Democratic presidential hopeful Elizabeth Warren unveiled a proposal on Friday to break up Big Tech, arguing that firms such as Amazon, Google and Facebook hold “ too much power” in society.
Warren said that as president, she would press for legislation to designate big online companies with revenues of at least $25 billion as “platform utilities” barred from owning “any participants on that platform”.
The Massachusetts senator seeking her party’s nomination for next year said she would also appoint antitrust enforcers “committed to reversing illegal and anti-competitive tech mergers”, including acquisitions in recent years by Amazon, Facebook and Google.
“Today’s big tech companies have too much power – too much power over our economy, our society and our democracy,” she wrote in a blog post on Medium ahead of a New York rally where she was to speak about the plan.
“They’ve bulldozed competition, used our private information for profit and tilted the playing field against everyone else.”
The proposal comes amid a growing “techlash” movement in the US against the firms, which have grown to become the world’s most valuable, and a series of antitrust investigations in Europe.
Critics accuse the firms of mishandling private user data and of abusing their dominance of certain sectors such as online retail and internet search.
Warren specifically said she would seek to unwind Amazon’s acquisition of the Whole Foods grocery chain and shoe retailer Zappos, Facebook’s WhatsApp and Instagram, and Google’s integration of the ad tech firm DoubleClick, internet of things maker Nest and mobile navigation application Waze.
“Unwinding these mergers will promote healthy competition in the market – which will put pressure on big tech companies to be more responsive to user concerns, including about privacy,” she wrote.
Warren said Amazon Marketplace, Google’s ad exchange and Google Search would be considered platform utilities under her proposal.
By doing this, she said, “small businesses would have a fair shot to sell their products on Amazon without the fear of Amazon pushing them out of business”.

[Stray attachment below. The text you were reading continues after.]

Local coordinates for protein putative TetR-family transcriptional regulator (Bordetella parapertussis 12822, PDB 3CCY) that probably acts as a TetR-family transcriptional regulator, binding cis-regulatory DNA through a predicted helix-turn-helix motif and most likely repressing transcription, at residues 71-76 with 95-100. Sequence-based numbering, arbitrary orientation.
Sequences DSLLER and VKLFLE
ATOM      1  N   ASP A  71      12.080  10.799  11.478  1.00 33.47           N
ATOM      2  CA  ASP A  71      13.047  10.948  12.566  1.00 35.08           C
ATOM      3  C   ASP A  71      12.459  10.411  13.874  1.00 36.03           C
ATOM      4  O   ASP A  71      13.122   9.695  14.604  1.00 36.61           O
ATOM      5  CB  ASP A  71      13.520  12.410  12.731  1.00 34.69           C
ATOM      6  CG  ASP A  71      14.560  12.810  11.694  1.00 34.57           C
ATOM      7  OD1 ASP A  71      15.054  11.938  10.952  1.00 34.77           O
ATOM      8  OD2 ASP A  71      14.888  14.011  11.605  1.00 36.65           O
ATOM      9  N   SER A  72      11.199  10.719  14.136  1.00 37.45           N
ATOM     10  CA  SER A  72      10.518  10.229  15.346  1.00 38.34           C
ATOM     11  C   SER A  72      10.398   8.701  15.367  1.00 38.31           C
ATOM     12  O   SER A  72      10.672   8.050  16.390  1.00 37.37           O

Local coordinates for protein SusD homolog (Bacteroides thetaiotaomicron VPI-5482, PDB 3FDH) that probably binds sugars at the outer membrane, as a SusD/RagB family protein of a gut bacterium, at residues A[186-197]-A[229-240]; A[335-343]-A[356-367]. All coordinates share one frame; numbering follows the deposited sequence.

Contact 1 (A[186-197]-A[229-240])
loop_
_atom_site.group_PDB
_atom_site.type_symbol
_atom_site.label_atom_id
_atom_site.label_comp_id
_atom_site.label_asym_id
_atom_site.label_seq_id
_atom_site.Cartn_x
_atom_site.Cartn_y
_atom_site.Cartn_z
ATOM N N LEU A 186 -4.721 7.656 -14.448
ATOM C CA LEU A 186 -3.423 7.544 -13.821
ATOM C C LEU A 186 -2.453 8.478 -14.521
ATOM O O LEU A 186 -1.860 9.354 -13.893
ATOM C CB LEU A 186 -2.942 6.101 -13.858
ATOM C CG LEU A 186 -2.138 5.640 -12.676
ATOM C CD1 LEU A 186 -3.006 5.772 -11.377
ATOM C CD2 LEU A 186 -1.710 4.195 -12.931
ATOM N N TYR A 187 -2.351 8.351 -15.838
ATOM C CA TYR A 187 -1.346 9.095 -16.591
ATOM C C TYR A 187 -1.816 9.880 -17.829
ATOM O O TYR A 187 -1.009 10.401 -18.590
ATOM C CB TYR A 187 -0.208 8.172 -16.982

Warren’s plan sparked swift reaction from both sides of the issue.
The Computer & Communications Industry Association, which represents the three firms cited by Warren, disputed her analysis.
The “unwarranted and extreme proposal, which focuses on a highly admired and highly performing sector, is misaligned with progressive values, many of which are shared within the tech industry”, CCIA president Ed Black said.
Robert Atkinson, president of the Information Technology & Innovation Foundation, a think tank that follows the sector, said the plan “is not pro-consumer”.
Warren’s plan “reflects a ‘big is bad, small is beautiful’ ideology run amok”, Atkinson said.
“The proposal ignores the fact that many of the services big tech companies now provide free used to cost consumers money.”
But Matt Stoller of the Open Markets Institute, a group focused on competition in the tech sector, said the plan is “moderate” and long overdue.
“Keep in mind the Sherman Act is not just a civil statute but a criminal one.
Monopolisation is a crime,” Stoller tweeted.
Charlotte Slaiman of the consumer group Public Knowledge also welcomed the proposal.
“We’re very concerned about situations where a company has free reign to control the playing field on which they compete,” she said.
Michael Carrier, a professor of antitrust law at Rutgers University, warned that the legal basis for taking on Big Tech would be shaky.
“You can’t break up a company just because they’re big,” Carrier said, pointing out that antitrust laws require monopolisation and “exclusionary conduct”.
“Being big is not exclusionary conduct. While big tech companies could present concern, that’s not enough for an antitrust case.”